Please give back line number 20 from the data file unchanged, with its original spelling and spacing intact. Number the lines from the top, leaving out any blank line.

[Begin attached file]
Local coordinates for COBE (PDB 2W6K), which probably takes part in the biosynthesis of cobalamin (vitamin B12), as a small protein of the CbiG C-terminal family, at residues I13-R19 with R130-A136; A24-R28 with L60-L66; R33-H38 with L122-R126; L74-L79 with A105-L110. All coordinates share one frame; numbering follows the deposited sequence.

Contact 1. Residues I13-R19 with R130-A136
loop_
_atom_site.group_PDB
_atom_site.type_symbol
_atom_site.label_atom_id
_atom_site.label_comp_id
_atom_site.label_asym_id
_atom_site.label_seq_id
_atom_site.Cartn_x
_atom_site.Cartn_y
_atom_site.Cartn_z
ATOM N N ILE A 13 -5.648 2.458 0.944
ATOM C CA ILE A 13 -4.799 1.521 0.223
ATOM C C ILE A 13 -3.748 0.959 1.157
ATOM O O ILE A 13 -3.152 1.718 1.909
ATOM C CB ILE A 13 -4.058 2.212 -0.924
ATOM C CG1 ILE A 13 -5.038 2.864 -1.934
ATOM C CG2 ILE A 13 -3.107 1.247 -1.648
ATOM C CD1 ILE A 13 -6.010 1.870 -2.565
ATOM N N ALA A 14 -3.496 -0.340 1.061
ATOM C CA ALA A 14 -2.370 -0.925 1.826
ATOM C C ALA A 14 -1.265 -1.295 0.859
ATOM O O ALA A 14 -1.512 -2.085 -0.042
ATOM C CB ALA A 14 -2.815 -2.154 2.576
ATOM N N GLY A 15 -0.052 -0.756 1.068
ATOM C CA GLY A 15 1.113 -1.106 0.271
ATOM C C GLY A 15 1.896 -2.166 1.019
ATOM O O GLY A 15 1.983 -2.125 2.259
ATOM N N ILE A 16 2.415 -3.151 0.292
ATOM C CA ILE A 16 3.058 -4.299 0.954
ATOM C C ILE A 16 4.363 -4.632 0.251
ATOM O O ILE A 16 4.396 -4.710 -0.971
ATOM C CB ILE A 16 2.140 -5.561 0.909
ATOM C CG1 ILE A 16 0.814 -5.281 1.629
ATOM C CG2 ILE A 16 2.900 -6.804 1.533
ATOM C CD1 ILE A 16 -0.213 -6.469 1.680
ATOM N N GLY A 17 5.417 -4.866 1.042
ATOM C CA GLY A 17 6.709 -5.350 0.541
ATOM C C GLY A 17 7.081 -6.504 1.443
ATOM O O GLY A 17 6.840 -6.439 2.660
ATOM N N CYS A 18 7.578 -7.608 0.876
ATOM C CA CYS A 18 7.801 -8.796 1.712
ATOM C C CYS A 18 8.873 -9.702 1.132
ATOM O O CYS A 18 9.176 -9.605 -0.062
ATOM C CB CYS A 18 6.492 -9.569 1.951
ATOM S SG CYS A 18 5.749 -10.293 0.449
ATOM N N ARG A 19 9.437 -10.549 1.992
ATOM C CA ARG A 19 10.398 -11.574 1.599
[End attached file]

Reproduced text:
ATOM C CD1 ILE A 13 -6.010 1.870 -2.565